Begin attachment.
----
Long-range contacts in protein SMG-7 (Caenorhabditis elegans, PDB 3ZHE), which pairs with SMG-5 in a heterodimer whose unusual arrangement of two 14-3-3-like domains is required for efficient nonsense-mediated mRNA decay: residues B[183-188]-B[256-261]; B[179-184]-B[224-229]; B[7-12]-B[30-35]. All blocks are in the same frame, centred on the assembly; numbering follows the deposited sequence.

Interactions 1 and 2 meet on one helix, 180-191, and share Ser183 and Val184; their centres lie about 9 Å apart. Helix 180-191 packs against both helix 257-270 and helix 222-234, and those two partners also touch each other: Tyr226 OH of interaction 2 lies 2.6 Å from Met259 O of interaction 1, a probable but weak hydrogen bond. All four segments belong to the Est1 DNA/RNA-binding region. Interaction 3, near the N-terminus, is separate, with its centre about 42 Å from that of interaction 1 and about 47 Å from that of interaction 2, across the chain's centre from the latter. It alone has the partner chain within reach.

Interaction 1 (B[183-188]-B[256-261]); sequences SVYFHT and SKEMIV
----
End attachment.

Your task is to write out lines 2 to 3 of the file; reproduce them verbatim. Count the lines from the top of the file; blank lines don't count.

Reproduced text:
Interactions 1 and 2 meet on one helix, 180-191, and share Ser183 and Val184; their centres lie about 9 Å apart. Helix 180-191 packs against both helix 257-270 and helix 222-234, and those two partners also touch each other: Tyr226 OH of interaction 2 lies 2.6 Å from Met259 O of interaction 1, a probable but weak hydrogen bond. All four segments belong to the Est1 DNA/RNA-binding region. Interaction 3, near the N-terminus, is separate, with its centre about 42 Å from that of interaction 1 and about 47 Å from that of interaction 2, across the chain's centre from the latter. It alone has the partner chain within reach.

Interaction 1 (B[183-188]-B[256-261]); sequences SVYFHT and SKEMIV